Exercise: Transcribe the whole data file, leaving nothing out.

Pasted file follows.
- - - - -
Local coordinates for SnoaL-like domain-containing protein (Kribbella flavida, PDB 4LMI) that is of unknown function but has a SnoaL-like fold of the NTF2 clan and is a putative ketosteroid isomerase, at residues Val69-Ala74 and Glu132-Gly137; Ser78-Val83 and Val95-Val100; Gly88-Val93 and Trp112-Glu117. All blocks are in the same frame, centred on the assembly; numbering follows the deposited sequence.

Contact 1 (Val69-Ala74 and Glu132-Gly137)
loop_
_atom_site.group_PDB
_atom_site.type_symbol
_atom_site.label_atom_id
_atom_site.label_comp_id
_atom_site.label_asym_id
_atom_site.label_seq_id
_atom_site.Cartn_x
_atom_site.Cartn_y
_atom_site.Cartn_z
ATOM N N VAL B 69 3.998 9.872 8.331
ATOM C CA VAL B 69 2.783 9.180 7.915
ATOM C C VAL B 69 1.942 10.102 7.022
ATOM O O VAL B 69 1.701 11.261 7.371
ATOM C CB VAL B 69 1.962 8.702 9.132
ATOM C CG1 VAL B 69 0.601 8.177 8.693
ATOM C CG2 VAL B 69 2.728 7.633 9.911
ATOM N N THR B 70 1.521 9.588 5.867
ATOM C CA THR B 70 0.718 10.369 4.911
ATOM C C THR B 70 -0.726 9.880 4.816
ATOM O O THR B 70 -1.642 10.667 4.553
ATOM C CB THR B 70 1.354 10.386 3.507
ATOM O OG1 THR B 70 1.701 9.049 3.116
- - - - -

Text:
Local coordinates for SnoaL-like domain-containing protein (Kribbella flavida, PDB 4LMI) that is of unknown function but has a SnoaL-like fold of the NTF2 clan and is a putative ketosteroid isomerase, at residues Val69-Ala74 and Glu132-Gly137; Ser78-Val83 and Val95-Val100; Gly88-Val93 and Trp112-Glu117. All blocks are in the same frame, centred on the assembly; numbering follows the deposited sequence.

Contact 1 (Val69-Ala74 and Glu132-Gly137)
loop_
_atom_site.group_PDB
_atom_site.type_symbol
_atom_site.label_atom_id
_atom_site.label_comp_id
_atom_site.label_asym_id
_atom_site.label_seq_id
_atom_site.Cartn_x
_atom_site.Cartn_y
_atom_site.Cartn_z
ATOM N N VAL B 69 3.998 9.872 8.331
ATOM C CA VAL B 69 2.783 9.180 7.915
ATOM C C VAL B 69 1.942 10.102 7.022
ATOM O O VAL B 69 1.701 11.261 7.371
ATOM C CB VAL B 69 1.962 8.702 9.132
ATOM C CG1 VAL B 69 0.601 8.177 8.693
ATOM C CG2 VAL B 69 2.728 7.633 9.911
ATOM N N THR B 70 1.521 9.588 5.867
ATOM C CA THR B 70 0.718 10.369 4.911
ATOM C C THR B 70 -0.726 9.880 4.816
ATOM O O THR B 70 -1.642 10.667 4.553
ATOM C CB THR B 70 1.354 10.386 3.507
ATOM O OG1 THR B 70 1.701 9.049 3.116